Russia's Sberbank Expands in Central and Eastern Europe

3 MINS READApr 26, 2012 | 12:45 GMT
Russian Prime Minister Vladimir Putin (R) speaks with Sberbank chief German Gref on Feb. 2

Russia's state-controlled Sberbank plans to invest an additional 300 million euros ($396 million) in its Austrian subsidiary, Volksbank International (VBI), in 2012, according to April 24 media reports. The reports follow Sberbank Deputy Chairman Sergei Gorkov's April 19 announcement regarding a planned expansion in Central and Eastern Europe.

Sberbank, which essentially acts as an arm of the Kremlin, is expanding its financial assets in Central and Eastern Europe as Western European banks — which flocked to the region following the Soviet breakup — pull back due to the eurozone's sovereign debt crisis and the need to bolster their capital reserves. The strategy, part of Moscow's drive to expand its influence in the region, is not without risks.

Sberbank bought 100 percent of VBI in February for 505 million euros. VBI's subsidiary banks are among the top 10 financial institutions in terms of assets in Bosnia-Herzegovina, Slovakia, the Czech Republic and Croatia and are among the top 15 financial institutions in Hungary, Serbia and Slovenia. 

The purchase stands out given Austria's dominant banking position in Central and Eastern Europe. After the Soviet collapse, Vienna sought to recreate its traditional sphere of influence in the region by expanding Austrian banks in Central and Eastern Europe. The subsequent financial crisis forced Austria to change its strategy to one of consolidating its presence in "healthy" countries and limiting its presence in the most problematic countries, especially those outside the European Union.

This has given Russia, which is flush with cash due to high oil prices, a chance to exploit the weakness of Western European banks. Moscow can now purchase banks with large operations in Central and Eastern European countries at attractive prices. This is part of Russia's general plan to pick up European assets — mainly banks and energy firms, followed by strategic assets like ports and airports — while they are cheap. It allows Moscow to rebuild its sphere of influence, giving it leverage in a region that has been increasingly involved with the West for two decades.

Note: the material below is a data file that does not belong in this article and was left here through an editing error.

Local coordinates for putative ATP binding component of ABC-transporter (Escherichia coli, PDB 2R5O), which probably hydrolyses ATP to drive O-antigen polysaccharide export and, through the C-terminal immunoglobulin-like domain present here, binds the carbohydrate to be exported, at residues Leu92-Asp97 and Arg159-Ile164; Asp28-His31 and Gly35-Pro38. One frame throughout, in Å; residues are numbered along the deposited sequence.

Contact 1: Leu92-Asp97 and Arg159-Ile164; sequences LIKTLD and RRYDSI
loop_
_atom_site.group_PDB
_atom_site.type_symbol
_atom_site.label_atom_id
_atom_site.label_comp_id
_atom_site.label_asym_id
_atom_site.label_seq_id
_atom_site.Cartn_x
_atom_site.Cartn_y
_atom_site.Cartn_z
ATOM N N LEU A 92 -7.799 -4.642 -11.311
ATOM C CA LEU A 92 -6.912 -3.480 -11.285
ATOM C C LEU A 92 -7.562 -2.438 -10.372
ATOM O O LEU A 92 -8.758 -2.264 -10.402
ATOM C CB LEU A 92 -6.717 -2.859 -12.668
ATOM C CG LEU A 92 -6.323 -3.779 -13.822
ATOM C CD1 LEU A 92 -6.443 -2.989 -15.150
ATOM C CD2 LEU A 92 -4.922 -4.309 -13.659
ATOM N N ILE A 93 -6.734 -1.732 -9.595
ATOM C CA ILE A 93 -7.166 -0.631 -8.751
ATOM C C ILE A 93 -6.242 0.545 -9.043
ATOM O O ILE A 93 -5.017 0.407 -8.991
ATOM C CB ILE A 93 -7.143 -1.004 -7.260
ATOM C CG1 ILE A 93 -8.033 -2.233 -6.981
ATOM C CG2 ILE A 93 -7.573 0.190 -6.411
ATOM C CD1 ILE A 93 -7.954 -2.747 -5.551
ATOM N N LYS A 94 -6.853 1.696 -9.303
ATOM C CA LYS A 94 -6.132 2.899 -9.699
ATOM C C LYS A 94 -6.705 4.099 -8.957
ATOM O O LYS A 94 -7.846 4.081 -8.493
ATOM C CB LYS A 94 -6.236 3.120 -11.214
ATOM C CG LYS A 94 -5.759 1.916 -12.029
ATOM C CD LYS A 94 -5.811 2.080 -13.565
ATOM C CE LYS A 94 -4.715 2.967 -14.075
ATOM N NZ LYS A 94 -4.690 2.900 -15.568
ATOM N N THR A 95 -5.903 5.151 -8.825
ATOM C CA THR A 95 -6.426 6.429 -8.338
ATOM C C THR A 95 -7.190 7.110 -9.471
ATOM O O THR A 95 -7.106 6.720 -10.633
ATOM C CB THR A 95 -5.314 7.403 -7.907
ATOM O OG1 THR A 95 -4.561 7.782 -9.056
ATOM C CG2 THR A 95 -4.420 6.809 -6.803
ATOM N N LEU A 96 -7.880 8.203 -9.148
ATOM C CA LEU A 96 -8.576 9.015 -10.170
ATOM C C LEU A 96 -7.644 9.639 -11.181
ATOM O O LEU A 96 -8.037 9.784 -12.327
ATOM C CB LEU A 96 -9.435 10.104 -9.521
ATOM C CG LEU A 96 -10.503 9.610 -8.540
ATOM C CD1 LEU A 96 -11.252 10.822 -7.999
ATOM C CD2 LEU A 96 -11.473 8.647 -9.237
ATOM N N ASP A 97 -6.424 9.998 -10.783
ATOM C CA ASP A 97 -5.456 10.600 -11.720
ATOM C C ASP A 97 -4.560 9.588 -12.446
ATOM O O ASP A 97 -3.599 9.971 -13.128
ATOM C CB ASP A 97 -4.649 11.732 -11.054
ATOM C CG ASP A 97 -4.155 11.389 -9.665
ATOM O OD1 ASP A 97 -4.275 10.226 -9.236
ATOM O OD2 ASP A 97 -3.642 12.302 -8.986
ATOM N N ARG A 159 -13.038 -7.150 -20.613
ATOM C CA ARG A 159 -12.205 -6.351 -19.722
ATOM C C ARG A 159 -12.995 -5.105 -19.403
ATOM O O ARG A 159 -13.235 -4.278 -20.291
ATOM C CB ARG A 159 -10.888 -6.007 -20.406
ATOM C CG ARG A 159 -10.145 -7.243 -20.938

While acquiring assets can yield influence, the strategy could backfire if carried too far, especially in countries with poor relations with Russia. For instance, Poland already is seeking to strengthen its banking sector by encouraging the merger of local banks into larger, more fiscally healthy entities and by urging Polish companies to tap the home market for capital. Among other things, this is to prevent Russia from taking over the Polish banking sector.

Moreover, some banks operating in Central and Western Europe are in a delicate financial situation and must cope with a high number of nonperforming loans. Austrian banks serve as a cautionary tale for Russia. The average nonperforming loan ratio for Austrian banks operating in Central and Eastern Europe is 14.1 percent, almost twice as high as the ratio for banks operating in Austria. Even so, this did not deter Sberbank from going after VBI, which had a reputation as one of the most toxic Austrian banks in the region. Sberbank's move signals that Russia is ready to get more active in the region despite the associated risks, and even if the Europeans have been scared into looking elsewhere.

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